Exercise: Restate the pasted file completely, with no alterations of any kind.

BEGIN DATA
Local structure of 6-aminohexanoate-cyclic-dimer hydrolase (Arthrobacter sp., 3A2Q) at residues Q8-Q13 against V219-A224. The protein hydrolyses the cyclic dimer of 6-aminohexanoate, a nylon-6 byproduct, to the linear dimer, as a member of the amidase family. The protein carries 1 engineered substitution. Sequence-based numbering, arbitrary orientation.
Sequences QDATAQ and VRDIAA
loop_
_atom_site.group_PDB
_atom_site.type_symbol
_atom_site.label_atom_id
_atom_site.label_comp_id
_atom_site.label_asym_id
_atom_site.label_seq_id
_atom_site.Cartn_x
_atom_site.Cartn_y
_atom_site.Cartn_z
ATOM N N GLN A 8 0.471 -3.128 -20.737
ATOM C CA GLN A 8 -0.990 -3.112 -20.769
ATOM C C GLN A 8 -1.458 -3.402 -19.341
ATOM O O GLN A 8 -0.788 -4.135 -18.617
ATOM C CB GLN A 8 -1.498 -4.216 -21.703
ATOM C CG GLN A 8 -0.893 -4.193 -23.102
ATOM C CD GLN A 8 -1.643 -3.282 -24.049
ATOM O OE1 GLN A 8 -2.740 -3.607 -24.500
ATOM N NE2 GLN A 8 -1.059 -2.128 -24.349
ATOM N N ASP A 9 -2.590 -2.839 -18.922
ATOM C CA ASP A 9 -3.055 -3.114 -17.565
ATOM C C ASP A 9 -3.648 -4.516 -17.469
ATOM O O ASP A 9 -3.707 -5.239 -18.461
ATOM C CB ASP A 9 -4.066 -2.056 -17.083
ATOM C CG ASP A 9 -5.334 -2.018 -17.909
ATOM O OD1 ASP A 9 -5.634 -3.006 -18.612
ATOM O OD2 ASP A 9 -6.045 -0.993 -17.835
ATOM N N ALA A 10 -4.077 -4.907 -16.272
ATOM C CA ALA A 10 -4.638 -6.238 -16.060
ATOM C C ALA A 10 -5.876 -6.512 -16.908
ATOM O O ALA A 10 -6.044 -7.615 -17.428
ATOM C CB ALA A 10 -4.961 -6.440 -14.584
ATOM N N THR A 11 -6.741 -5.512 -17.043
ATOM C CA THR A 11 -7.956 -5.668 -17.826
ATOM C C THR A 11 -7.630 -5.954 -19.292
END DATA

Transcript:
Local structure of 6-aminohexanoate-cyclic-dimer hydrolase (Arthrobacter sp., 3A2Q) at residues Q8-Q13 against V219-A224. The protein hydrolyses the cyclic dimer of 6-aminohexanoate, a nylon-6 byproduct, to the linear dimer, as a member of the amidase family. The protein carries 1 engineered substitution. Sequence-based numbering, arbitrary orientation.
Sequences QDATAQ and VRDIAA
loop_
_atom_site.group_PDB
_atom_site.type_symbol
_atom_site.label_atom_id
_atom_site.label_comp_id
_atom_site.label_asym_id
_atom_site.label_seq_id
_atom_site.Cartn_x
_atom_site.Cartn_y
_atom_site.Cartn_z
ATOM N N GLN A 8 0.471 -3.128 -20.737
ATOM C CA GLN A 8 -0.990 -3.112 -20.769
ATOM C C GLN A 8 -1.458 -3.402 -19.341
ATOM O O GLN A 8 -0.788 -4.135 -18.617
ATOM C CB GLN A 8 -1.498 -4.216 -21.703
ATOM C CG GLN A 8 -0.893 -4.193 -23.102
ATOM C CD GLN A 8 -1.643 -3.282 -24.049
ATOM O OE1 GLN A 8 -2.740 -3.607 -24.500
ATOM N NE2 GLN A 8 -1.059 -2.128 -24.349
ATOM N N ASP A 9 -2.590 -2.839 -18.922
ATOM C CA ASP A 9 -3.055 -3.114 -17.565
ATOM C C ASP A 9 -3.648 -4.516 -17.469
ATOM O O ASP A 9 -3.707 -5.239 -18.461
ATOM C CB ASP A 9 -4.066 -2.056 -17.083
ATOM C CG ASP A 9 -5.334 -2.018 -17.909
ATOM O OD1 ASP A 9 -5.634 -3.006 -18.612
ATOM O OD2 ASP A 9 -6.045 -0.993 -17.835
ATOM N N ALA A 10 -4.077 -4.907 -16.272
ATOM C CA ALA A 10 -4.638 -6.238 -16.060
ATOM C C ALA A 10 -5.876 -6.512 -16.908
ATOM O O ALA A 10 -6.044 -7.615 -17.428
ATOM C CB ALA A 10 -4.961 -6.440 -14.584
ATOM N N THR A 11 -6.741 -5.512 -17.043
ATOM C CA THR A 11 -7.956 -5.668 -17.826
ATOM C C THR A 11 -7.630 -5.954 -19.292